• Korchevsky faces fraud, conspiracy charges over alleged scheme • Prosecutors say traders profited from stolen press releases

He was a Morgan Stanley vice president, a hedge fund manager and, according to prosecutors, the “linchpin” of a multinational hacking scam that allowed him to pocket $14 million in illicit insider-trading profits.

But it’s his post as pastor of the Slavic Evangelical Baptist Church in a Philadelphia suburb that might give Vitaly Korchevsky the most trouble at a trial beginning Monday.

Korchevsky faces federal conspiracy and securities-fraud charges for his alleged role in a sweeping insider-trading ring that relied on corporate press releases stolen by hackers. As jury selection starts in federal court in Brooklyn, New York, defense lawyers want prospective jurors questioned about their thoughts on religion, in an apparent effort to weed out biased panel members.

“People who are expected to be good, or do good, or know to do these things are held to a higher standard than other people,” California-based jury consultant Kathy Kellermann, who’s not involved in the case, said in a phone interview. “That’s not the law, but it is the reality.”

Prosecutors say Korchevsky took part in the scam that involved as many as 10 traders and hackers in the U.S. and Ukraine. The case represents an unusual intersection of securities fraud and cybercrime. Using information stolen from press releases before they were publicly disclosed, the group allegedly made at least $30 million by trading on information about companies including Panera Bread Co., Caterpillar Inc., Home Depot Inc. and Advanced Micro Devices Inc.

Press Releases

The hackers stole as many as 150,000 press releases from organizations such as PR Newswire Association LLC, Marketwired LP and Business Wire from about 2010 to 2015, prosecutors said. Korchevsky’s relationship to the alleged hackers is likely to be detailed at the trial.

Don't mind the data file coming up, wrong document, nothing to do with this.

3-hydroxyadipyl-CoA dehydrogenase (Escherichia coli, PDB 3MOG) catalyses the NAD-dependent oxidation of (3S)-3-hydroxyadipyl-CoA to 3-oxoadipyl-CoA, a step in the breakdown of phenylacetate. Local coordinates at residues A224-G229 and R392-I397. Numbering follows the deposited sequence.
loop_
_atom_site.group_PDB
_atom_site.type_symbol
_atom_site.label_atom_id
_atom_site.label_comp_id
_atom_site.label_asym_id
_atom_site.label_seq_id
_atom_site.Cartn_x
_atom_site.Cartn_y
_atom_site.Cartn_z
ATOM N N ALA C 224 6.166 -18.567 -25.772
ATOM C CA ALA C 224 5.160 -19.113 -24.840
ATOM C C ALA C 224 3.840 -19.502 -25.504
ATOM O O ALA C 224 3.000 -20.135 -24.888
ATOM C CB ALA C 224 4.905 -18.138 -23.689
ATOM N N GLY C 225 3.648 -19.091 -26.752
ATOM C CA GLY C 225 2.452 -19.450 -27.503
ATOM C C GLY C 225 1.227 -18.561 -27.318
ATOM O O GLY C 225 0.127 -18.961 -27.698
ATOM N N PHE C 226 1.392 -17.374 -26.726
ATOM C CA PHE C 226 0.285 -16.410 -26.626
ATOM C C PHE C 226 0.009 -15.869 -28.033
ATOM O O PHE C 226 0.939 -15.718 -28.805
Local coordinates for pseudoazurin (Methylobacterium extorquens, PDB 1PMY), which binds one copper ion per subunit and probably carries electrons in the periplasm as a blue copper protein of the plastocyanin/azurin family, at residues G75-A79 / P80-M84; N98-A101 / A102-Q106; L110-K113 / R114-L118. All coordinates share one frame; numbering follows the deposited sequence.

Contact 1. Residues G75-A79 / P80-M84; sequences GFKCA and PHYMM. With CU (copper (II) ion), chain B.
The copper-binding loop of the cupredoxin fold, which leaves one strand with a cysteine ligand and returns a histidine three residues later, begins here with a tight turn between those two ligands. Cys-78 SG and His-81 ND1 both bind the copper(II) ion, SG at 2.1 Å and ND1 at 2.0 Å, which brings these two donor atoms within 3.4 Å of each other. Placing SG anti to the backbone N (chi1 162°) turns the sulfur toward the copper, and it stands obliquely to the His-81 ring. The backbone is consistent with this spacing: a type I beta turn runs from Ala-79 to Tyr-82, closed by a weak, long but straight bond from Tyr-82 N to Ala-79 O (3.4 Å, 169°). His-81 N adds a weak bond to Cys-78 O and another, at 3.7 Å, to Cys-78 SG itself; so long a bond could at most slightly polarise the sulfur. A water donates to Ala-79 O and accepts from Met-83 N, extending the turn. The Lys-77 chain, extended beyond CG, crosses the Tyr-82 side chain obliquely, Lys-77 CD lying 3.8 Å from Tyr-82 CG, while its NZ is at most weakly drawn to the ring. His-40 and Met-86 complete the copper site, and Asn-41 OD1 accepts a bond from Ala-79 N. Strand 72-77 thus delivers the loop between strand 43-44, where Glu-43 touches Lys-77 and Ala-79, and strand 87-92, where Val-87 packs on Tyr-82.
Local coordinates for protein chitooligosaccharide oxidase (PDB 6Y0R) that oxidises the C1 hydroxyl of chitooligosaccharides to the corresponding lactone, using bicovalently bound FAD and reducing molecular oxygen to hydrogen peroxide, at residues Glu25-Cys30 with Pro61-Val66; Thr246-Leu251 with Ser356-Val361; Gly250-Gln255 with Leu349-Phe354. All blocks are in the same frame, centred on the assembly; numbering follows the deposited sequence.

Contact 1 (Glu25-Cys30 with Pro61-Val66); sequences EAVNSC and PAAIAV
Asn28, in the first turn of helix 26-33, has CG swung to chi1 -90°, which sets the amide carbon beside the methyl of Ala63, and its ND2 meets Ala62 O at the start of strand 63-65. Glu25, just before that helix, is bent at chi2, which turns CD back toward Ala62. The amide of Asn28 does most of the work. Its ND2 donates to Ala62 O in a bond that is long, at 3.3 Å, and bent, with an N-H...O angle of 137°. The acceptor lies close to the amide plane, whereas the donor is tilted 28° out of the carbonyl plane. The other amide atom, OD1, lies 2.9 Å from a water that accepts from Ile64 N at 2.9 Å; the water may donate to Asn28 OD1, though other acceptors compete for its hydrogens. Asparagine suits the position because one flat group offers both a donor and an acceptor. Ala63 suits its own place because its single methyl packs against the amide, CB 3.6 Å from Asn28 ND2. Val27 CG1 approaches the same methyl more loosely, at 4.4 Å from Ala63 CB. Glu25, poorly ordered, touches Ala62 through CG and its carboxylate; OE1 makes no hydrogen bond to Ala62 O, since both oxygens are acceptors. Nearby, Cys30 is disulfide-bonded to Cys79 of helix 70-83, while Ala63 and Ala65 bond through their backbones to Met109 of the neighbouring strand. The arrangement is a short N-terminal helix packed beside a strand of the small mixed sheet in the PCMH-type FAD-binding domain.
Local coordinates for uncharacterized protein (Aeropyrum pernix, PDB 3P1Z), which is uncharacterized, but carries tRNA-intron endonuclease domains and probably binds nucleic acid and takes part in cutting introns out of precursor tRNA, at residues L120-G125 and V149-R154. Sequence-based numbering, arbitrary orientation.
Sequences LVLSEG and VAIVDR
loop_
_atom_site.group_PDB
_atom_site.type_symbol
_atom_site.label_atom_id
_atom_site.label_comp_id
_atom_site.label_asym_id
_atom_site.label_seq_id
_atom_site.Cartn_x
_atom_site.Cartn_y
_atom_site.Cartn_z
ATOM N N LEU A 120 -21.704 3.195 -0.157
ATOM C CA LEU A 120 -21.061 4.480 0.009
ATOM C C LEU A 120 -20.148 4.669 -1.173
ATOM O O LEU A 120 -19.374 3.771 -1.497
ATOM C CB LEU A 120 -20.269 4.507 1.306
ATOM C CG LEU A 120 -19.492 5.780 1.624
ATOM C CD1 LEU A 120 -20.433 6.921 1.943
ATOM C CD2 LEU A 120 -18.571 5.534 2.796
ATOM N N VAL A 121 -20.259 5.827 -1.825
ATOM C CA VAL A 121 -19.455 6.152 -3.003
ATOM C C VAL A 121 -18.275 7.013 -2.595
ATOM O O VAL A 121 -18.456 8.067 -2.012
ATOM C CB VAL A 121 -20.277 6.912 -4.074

He’s amassed real estate in Pennsylvania and Georgia valued around $5 million, and had about $5 million in bank and brokerage accounts that the government froze on the day of his arrest. Millions more may have been given to the church or secreted abroad, prosecutors said.

Lawyers have already signaled they want to dig into potential panelists’ faith.

“Does any prospective juror have any religious, moral or philosophical beliefs that might sway you one way or the other” if they were to learn people in the case identify as ’Christian Baptist?’” Korchevsky’s lawyer, Steven Brill, wrote in a proposed list filed with the court on Wednesday. “Have you ever had a very positive or very negative experience with a member of the clergy?”

Korchevsky, a U.S. citizen born in Ukraine, was arrested in August 2015 at his home in Glen Mills, Pennsylvania. Also on trial is Vladislav Khalupsky, a trader who lived in Brooklyn and Ukraine and allegedly earned millions of dollars.

Neither’s defense lawyer responded to a request for comment. Their defense isn’t detailed in court papers.

The case has already resulted in guilty pleas from four people in Brooklyn and New Jersey. At least two of them are cooperating with prosecutors.

Korchevsky was a mutual fund manager at Gardner Lewis Asset Management before he moved to Morgan Stanley in 1999. There, he helped manage several Invesco American Value funds, according to Morningstar. He started his own hedge fund, NTS Capital Fund, in Glen Mills in 2011, according to the Securities and Exchange Commission.

While he managed money, Korchevsky also guided the flock at his church, which was founded in Brookhaven, Pennsylvania, in 2003. His congregants rallied to his side after his 2015 arrest. U.S. District Judge Raymond Dearie freed him on $2 million bail over prosecutors’ concerns he might flee, citing the “faith that hundreds of people have put in him.”

“By all accounts, his congregants adore, trust, and continue to support him,” Brill said in a letter at the time. “Letters are beginning to pour in from far and wide reinforcing Mr. Korchevsky’s good character and solid community foundation.”

Jurors may not be as supportive, Kellermann said.

The most common response from jurors “is they should know better,” she said.

The case is U.S. v. Korchevsky, 15-cr-000381, U.S. District Court, Eastern District of New York (Brooklyn.)

To contact the reporter on this story: Christie Smythe in Brooklyn at csmythe1@bloomberg.net

To contact the editors responsible for this story: David Glovin at dglovin@bloomberg.net Joe Schneider